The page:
Vegetation on this riverbank would both prevent erosion as well as filter nutrients from the adjacent field. This is an extreme example of what the buffer law intends to prevent

Vegetation on this riverbank would both prevent erosion as well as filter nutrients from the adjacent field. This is an extreme example of what the buffer law intends to prevent

 On this project, we seeded natives into these berms on the edges of ponds designed to hold and filter water before it runs into the lake. 

On this project, we seeded natives into these berms on the edges of ponds designed to hold and filter water before it runs into the lake. 

Buffer Strips

The Minnesota Department of Natural Resources (DNR) is currently in the process of mapping the public waters and ditches that will be subject to the new buffer law, signed by Governor Mark Dayton in 2015.

Under the new law, 50-foot buffer strips must be installed on public waters by November 2017 and 16½-foot buffers on public ditches by November 2018.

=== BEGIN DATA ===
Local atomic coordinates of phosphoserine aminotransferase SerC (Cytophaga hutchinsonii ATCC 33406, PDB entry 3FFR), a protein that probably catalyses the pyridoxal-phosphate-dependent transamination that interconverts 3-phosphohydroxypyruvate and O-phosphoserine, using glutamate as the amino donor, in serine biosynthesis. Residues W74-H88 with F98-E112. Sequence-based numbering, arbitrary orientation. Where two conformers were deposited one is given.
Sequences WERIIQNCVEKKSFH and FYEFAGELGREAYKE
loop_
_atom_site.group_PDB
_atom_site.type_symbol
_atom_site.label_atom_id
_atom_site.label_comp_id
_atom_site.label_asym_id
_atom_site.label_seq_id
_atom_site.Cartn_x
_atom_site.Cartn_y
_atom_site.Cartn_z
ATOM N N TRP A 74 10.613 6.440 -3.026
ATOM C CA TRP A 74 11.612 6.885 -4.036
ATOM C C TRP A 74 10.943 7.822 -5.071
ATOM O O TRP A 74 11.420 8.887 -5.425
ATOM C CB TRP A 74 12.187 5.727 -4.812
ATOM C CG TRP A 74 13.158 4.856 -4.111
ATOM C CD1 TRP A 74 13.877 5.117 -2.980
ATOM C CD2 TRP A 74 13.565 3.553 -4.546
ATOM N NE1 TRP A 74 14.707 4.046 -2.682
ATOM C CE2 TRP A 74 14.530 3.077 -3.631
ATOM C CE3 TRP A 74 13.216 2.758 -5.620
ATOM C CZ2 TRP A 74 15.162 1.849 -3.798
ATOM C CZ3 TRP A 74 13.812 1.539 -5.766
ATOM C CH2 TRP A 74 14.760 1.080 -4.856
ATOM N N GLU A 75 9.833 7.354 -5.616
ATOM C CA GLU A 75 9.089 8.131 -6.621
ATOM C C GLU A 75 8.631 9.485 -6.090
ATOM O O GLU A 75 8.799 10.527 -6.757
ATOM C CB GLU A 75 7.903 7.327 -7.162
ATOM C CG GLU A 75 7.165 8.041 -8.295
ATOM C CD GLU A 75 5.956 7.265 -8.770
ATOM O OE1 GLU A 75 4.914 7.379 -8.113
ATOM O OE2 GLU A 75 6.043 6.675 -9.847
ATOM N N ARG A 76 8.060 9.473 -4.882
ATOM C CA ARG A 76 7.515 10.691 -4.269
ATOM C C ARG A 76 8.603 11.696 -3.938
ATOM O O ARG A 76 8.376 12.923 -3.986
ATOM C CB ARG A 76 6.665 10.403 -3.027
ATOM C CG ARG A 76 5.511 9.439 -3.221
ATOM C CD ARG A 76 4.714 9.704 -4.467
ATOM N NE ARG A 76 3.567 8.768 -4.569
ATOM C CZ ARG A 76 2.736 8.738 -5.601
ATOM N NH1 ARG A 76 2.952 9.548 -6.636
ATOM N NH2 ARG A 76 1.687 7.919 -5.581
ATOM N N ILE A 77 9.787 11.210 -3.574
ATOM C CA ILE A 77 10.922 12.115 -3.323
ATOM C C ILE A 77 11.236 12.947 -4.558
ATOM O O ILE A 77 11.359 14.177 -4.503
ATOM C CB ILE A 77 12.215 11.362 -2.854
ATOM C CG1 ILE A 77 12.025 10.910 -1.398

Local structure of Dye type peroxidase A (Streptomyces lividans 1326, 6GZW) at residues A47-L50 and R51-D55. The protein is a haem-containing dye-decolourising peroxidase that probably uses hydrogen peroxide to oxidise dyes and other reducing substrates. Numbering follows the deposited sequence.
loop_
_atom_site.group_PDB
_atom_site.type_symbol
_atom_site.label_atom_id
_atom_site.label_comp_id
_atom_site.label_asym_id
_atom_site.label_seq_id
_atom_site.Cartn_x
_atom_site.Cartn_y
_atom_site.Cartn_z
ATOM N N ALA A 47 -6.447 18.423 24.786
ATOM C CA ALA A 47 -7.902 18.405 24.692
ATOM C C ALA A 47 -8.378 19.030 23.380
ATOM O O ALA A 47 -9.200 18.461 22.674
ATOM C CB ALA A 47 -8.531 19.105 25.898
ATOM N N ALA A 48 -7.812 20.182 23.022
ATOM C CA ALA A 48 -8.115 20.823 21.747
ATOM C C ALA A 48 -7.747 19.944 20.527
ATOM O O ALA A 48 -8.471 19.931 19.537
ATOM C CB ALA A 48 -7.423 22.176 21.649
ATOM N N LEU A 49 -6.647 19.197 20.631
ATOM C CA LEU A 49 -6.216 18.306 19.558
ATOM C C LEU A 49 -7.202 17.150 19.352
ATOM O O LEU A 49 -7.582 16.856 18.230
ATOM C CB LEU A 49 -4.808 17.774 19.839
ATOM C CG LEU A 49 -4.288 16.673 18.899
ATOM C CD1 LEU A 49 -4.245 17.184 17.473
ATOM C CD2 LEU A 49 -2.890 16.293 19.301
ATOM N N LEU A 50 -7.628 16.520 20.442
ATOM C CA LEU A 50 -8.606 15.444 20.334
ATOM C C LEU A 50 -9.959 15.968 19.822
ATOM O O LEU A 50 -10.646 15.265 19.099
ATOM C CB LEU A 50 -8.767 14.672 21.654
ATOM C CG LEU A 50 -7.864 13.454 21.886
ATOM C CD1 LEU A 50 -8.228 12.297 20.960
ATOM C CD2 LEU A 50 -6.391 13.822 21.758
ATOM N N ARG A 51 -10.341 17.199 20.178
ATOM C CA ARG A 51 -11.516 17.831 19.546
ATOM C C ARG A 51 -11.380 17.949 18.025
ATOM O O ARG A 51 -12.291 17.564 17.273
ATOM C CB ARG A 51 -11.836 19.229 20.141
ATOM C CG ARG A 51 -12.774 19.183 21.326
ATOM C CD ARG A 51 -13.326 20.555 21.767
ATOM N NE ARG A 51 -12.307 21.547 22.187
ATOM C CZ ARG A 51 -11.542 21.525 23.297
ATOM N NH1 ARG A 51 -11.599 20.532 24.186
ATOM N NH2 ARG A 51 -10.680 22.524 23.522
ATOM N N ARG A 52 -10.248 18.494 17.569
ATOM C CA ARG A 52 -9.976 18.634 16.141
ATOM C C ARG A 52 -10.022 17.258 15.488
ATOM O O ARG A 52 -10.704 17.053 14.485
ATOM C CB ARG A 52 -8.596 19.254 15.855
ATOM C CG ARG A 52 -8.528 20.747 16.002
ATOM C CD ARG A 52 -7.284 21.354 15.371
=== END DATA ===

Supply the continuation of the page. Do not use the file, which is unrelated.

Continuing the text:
It will be up to the state’s 90 county soil and water conservation districts to identify those waterways that need buffers. These districts will share $22 million from the Legacy Amendment’s Clean Water Fund for technical assistance costs. After the first two years, funding comes from the state’s general fund. Counties, watershed districts, or BWSR will be enforcing the new law

There is $33 million from the Clean Water Fund and the Outdoor Heritage Fund available for easements and other financial assistance to help landowners meet or exceed buffer requirements.

The federal Conservation Reserve Program (CRP) and state Reinvest in Minnesota (RIM) program can provide annual or easement payments.

We look forward to working with land owners, as well as county and state agencies involved with implementing the buffer law.